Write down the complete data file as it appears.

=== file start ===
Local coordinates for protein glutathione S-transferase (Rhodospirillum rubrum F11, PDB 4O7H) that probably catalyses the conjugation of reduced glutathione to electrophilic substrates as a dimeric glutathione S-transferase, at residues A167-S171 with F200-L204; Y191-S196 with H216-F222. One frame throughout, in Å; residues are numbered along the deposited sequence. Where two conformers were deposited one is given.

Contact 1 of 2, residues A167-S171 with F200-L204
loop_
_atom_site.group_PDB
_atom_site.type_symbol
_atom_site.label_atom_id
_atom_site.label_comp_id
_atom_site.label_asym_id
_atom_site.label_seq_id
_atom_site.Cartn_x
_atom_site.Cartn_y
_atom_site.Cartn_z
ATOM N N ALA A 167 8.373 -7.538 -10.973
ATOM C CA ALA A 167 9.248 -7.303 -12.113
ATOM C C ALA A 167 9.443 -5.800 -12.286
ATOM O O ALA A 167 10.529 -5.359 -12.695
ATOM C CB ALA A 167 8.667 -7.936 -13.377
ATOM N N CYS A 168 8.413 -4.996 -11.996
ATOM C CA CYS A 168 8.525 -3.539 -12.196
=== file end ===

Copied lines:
Local coordinates for protein glutathione S-transferase (Rhodospirillum rubrum F11, PDB 4O7H) that probably catalyses the conjugation of reduced glutathione to electrophilic substrates as a dimeric glutathione S-transferase, at residues A167-S171 with F200-L204; Y191-S196 with H216-F222. One frame throughout, in Å; residues are numbered along the deposited sequence. Where two conformers were deposited one is given.

Contact 1 of 2, residues A167-S171 with F200-L204
loop_
_atom_site.group_PDB
_atom_site.type_symbol
_atom_site.label_atom_id
_atom_site.label_comp_id
_atom_site.label_asym_id
_atom_site.label_seq_id
_atom_site.Cartn_x
_atom_site.Cartn_y
_atom_site.Cartn_z
ATOM N N ALA A 167 8.373 -7.538 -10.973
ATOM C CA ALA A 167 9.248 -7.303 -12.113
ATOM C C ALA A 167 9.443 -5.800 -12.286
ATOM O O ALA A 167 10.529 -5.359 -12.695
ATOM C CB ALA A 167 8.667 -7.936 -13.377
ATOM N N CYS A 168 8.413 -4.996 -11.996
ATOM C CA CYS A 168 8.525 -3.539 -12.196